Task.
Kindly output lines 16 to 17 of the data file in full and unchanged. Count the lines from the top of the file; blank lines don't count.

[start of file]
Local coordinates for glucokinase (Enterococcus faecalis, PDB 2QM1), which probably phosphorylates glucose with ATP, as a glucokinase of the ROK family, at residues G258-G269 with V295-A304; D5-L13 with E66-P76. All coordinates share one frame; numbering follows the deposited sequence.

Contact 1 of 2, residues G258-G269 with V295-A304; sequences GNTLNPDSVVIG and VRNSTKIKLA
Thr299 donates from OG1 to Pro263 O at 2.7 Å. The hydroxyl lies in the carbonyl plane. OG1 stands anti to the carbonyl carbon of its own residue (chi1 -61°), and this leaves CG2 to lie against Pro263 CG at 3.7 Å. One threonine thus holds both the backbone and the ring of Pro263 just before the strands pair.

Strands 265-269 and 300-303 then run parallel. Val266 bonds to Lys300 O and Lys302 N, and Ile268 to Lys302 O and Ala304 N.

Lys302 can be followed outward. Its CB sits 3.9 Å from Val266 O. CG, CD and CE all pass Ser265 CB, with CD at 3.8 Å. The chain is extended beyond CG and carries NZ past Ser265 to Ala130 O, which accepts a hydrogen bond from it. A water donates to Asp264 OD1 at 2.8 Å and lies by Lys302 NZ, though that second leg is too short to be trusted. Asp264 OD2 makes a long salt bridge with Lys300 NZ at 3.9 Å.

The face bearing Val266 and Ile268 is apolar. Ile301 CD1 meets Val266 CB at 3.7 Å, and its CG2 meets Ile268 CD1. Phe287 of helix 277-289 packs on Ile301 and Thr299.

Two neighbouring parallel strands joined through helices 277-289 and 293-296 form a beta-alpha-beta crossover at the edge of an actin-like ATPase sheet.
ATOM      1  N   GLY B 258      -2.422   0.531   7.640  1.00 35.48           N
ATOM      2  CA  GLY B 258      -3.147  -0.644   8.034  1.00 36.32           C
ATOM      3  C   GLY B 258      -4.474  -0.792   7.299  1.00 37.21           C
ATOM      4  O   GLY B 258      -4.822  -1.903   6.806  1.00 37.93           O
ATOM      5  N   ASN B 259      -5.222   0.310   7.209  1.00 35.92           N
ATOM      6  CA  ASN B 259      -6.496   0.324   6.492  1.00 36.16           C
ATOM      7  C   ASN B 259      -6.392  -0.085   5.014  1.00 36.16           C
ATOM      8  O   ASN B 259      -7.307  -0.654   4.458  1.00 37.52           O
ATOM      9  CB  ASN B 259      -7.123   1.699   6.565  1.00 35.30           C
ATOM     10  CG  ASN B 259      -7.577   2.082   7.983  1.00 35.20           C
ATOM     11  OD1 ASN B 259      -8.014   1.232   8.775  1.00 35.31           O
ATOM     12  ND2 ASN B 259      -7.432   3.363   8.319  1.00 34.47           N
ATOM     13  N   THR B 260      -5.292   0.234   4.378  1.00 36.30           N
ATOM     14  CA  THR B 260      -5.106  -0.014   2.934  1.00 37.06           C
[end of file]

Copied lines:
ATOM      9  CB  ASN B 259      -7.123   1.699   6.565  1.00 35.30           C
ATOM     10  CG  ASN B 259      -7.577   2.082   7.983  1.00 35.20           C